paid for program / cpmpany now out of business

Network associates Quickclean 2 (full pr...
April 16, 2012 at 16:41:55
Specs: Linux i686
ok guys - have an old program paid for some years ago - the program is written in foxpro - the computer that it is installed on is dying. The company who made this software is long out of business and i would like to install it on a replacement computer. Now since everyone is paranoid, how do i get this program checked out and unregistered version removed so that i can use the program i paid for

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#1
April 16, 2012 at 22:01:18
I would first try copying to a clean computer. FoxPro uses the old db3 file structure.

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#2
April 17, 2012 at 01:50:48
i have already done that - and changed the date on the computer down until the message changes to "invalid date"

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#3
April 17, 2012 at 05:06:16
If you are lucky the registration data is stored in one of the system dbf files.

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Related Solutions

#4
April 17, 2012 at 10:24:32
I'd create a virtual machine out of that old system.

Text, talk, drive...CRASH.

Hang up and drive @#$%^^


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#5
April 17, 2012 at 18:38:17
thanks - i'll try that

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#6
April 18, 2012 at 14:18:47
no luck with that - but thanks - i have already recycled the machine, cloned the hard drive and have it running sort of on another older machine - but everyonce and awhile i have to move the date back or forward a few months to get it working - very frusrating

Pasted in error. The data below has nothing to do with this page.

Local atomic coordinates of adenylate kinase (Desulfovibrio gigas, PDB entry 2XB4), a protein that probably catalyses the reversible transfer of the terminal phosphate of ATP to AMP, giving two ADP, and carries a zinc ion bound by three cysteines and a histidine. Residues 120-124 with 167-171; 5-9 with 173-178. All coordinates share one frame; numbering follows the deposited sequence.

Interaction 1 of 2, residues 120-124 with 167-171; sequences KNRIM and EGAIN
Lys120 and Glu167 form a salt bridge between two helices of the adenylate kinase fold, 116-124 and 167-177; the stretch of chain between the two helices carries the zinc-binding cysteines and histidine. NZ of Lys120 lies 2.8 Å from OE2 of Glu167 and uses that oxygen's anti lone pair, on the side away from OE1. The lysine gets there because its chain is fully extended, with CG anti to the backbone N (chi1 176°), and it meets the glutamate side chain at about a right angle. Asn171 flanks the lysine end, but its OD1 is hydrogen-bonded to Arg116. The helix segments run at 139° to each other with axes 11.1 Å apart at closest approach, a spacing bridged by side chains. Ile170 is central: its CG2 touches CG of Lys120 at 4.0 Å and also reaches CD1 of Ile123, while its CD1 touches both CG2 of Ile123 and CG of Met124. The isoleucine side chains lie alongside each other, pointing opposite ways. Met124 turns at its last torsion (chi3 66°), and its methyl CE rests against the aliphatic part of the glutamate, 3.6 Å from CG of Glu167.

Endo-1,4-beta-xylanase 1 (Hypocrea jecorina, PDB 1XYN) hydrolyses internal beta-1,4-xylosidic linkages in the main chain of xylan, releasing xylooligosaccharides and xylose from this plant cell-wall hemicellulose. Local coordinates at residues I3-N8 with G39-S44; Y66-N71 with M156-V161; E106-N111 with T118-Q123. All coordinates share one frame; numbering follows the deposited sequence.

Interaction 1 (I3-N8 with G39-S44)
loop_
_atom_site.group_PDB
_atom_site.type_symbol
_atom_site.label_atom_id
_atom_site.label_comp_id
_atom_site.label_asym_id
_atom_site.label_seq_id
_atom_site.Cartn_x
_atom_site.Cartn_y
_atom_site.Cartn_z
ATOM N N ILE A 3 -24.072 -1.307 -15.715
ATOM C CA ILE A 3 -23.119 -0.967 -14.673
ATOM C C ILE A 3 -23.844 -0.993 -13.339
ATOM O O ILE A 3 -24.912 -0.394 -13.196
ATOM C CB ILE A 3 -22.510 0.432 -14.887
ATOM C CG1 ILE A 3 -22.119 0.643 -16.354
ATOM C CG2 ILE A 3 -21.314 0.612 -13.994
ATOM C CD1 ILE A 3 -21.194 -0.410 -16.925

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#7
April 18, 2012 at 18:06:30
If you know where the protection module is sometimes you can write a program to bypass the problem modules.

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#8
April 18, 2012 at 21:48:45
Why can't you use a P2V app to clone it to a virtual machine?

What is the OS you are running?

Text, talk, drive...CRASH.

Hang up and drive @#$%^^


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#9
April 19, 2012 at 07:41:20
wow - i never thought of that - i cloned it to a older machine so that when i recovered the windows installation it might be able to rebuild the system - is what your suggesting to clone the older system onto a virtual machine on a newer system .... i'm running win xp on the computers but have been experimenting with linux at home and virtual xp installs

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#10
April 19, 2012 at 07:45:32
There are a number of ways to recreate a system in a virtual machine. Xp and windows os's present an issue when the hardware changes. A VM is a software computer but it presents real hardware to the OS. So generally a simple copy would result in having to repair the hal.

They make applications to move the OS directly in some cases. The application fixes the hal and converts the OS and apps to a format that the VM can run.

If you have a ntbackup with system state that can be used. In fact modern backups by Vista and Windows 7 copy the backup to a virtual machine format as well as modern ghost versions.

Text, talk, drive...CRASH.

Hang up and drive @#$%^^


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#11
April 19, 2012 at 09:45:20
thanks - that gives me something to work with - i have heard that the vm that comes with windows 7 and vista proff or business - is better than my virtual box - is that so

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#12
April 20, 2012 at 14:27:45
Better for you to decide. Common choices are for any of the windows OS's are VirtualPC, Virtualbox and vmplayer. If you are on a linux OS then the list is virtualbox, vmplayer and qemu/kvm and xen.

Actually qemu on windows works OK.

Text, talk, drive...CRASH.

Hang up and drive @#$%^^


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